December 19, 2011

Watch for Snowy Owls in Kansas, Missouri this winter

Snowy owls - known to Harry Potter fans and birders alike - are making an appearance in Kansas and Missouri this fall and winter.

The owls, which reside most of the year in Canadian tundra and arctic environments, periodically move south in search of food. Their main food source, lemmings, is more scarce this year. At least 8 of the two-foot-tall iconic birds have been spotted in Kansas so far.

The public is encouraged to let the KU Natural History Museum know if a snowy owl is noticed in their area. The museum has provided a gallery of images of snowy owls for reference.

Typically, adult male snowy owls are all white, and adult females have feathers that are "barred" with brown tips. Immature males and females both start out with the barred feathers, but the males become more white as they age. Another way to tell determine sex is to look for white feathers at the back of the head, which can indicate that the bird is male.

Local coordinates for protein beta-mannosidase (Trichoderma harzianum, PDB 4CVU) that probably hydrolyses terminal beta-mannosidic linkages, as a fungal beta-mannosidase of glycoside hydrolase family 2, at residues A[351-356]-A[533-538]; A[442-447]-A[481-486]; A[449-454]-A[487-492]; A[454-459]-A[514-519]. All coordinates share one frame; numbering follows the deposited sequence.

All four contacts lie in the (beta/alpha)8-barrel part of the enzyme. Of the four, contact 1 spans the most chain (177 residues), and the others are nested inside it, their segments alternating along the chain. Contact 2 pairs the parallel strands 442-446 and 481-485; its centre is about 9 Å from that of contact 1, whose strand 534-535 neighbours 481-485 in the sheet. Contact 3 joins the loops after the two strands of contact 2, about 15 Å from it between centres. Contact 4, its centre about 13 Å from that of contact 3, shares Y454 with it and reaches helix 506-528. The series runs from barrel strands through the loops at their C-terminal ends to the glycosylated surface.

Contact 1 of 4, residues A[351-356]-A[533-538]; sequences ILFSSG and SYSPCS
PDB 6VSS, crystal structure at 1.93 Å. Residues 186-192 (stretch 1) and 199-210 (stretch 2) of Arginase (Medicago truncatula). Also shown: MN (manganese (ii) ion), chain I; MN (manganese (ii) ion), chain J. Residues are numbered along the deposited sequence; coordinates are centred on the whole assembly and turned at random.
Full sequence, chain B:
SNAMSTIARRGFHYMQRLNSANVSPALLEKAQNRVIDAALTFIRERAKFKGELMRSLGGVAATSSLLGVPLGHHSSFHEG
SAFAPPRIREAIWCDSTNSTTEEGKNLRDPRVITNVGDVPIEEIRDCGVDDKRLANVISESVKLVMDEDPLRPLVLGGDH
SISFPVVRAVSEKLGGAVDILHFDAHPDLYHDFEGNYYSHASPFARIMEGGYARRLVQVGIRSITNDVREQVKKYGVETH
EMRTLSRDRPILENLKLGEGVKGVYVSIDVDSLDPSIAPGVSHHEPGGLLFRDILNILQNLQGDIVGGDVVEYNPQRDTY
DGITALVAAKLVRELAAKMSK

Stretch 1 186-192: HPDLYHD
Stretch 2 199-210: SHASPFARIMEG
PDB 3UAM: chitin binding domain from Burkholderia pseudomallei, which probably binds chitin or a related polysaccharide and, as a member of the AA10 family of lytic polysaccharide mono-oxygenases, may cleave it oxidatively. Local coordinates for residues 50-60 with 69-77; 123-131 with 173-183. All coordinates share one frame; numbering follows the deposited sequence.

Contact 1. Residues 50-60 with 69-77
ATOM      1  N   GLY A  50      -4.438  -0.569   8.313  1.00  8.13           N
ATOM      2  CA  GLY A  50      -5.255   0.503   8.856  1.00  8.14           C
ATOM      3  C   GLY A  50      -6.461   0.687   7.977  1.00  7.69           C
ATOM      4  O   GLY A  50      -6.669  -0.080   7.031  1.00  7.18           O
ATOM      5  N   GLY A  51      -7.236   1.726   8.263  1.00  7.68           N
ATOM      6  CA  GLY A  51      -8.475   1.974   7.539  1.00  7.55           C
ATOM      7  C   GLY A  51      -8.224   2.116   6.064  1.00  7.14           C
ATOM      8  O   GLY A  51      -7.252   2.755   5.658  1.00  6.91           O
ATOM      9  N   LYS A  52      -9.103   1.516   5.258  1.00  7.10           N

If you spot such a bird and have the opportunity to take photos of it, please fill in this contact form to let ornithologists know about the sighting. Thank you!

 


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The Biodiversity Institute is home to about 60 graduate students and 30 research scientists and curators. They participate in field expeditions to all seven continents and represent areas such as entomology, ornithology, paleontology, parasitology and herpetology. As the authors of this blog, they share their experiences and adventures in collections-based biological research all over the world.

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